DE: PMI Composite FLASH

Mon Apr 23 02:30:00 CDT 2018

Consensus Actual Previous
Manufacturing - Level 57.6 58.1 58.4
Services - Level 53.9 54.1 54.2
Composite - Level 55.3 55.4

April saw only a marginal pick-up in economic growth if the new PMI survey is to be believed. At 55.3, the flash composite output index was just 0.2 points above its final March outturn and still 2.5 points short of its February mark.

What improvement there was came via the services sector where the flash PMI edged a couple of ticks firmer versus its final March reading to a higher than expected 54.1. By contrast, its manufacturing counterpart slipped 0.1 points to 58.1 which, while stronger than expected, constituted a 9-month low.

Ominously, aggregate new business saw its weakest expansion in more than a year-and-a-half with both sectors experiencing a slowdown. Employment growth rebounded from March's 7-month trough to its fastest pace since January but business confidence fell again as another deterioration in services more than offset a marginal firming in manufacturing.

Input costs continued to rise on the back of higher salaries and commodity prices but the rate of inflation declined for a third straight month and to its lowest level since last September. Still, output prices rose solidly again and the rate of inflation here was unchanged. Delivery times increased significantly once more.

All in all, the April results suggest that the German economy began the current quarter on a relatively solid footing. However, slowing orders growth and deteriorating business confidence warn that there has been some loss of momentum and second quarter GDP growth will probably struggle to match its first quarter rate.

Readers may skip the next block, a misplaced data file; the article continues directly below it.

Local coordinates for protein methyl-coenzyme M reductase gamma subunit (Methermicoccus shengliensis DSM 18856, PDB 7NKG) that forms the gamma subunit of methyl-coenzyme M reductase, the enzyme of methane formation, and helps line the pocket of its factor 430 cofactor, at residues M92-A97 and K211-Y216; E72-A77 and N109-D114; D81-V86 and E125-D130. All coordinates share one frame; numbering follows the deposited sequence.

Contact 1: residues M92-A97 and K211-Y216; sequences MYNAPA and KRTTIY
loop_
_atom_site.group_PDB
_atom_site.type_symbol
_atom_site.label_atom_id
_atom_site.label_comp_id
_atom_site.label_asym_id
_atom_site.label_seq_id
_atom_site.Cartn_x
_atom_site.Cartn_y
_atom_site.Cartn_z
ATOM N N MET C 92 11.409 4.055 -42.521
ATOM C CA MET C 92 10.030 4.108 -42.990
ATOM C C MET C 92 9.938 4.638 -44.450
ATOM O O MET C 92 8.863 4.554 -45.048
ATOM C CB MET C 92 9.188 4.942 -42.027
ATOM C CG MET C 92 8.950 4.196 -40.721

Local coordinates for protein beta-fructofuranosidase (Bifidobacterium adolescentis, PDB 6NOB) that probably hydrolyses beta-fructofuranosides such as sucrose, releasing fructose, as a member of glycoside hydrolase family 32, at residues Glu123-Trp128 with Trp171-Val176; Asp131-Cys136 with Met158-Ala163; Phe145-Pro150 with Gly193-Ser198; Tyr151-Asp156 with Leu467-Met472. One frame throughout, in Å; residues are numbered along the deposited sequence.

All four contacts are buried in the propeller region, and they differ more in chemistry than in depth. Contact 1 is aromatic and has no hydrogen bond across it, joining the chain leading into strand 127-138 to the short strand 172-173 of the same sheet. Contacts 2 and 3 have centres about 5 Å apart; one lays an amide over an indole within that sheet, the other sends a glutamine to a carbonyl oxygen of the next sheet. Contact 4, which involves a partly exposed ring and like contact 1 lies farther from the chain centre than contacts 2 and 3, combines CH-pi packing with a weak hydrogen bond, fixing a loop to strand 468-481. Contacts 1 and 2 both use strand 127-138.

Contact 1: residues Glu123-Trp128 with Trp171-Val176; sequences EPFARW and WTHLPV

The flash Composite Purchasing Managers' Index (PMI) provides an early estimate of current private sector output by combining information obtained from surveys of around 1,000 manufacturing and service sector companies. The flash data are released around ten days ahead of the final report and are typically based upon around 85 percent of the full survey sample. Results are synthesised into a single index which can range between zero and 100. A reading above (below) 50 signals rising (falling) output versus the previous month and the closer to 100 (zero) the faster is output growing (contracting). The report also contains flash estimates of the manufacturing and services PMIs. The data are produced by Markit.

Investors need to keep their fingers on the pulse of the economy because it dictates how various types of investments will perform. By tracking economic data such as the purchasing managers' manufacturing indexes, investors will know what the economic backdrop is for the various markets. The stock market likes to see healthy economic growth because that translates to higher corporate profits. The bond market prefers less rapid growth and is extremely sensitive to whether the economy is growing too quickly and causing potential inflationary pressures.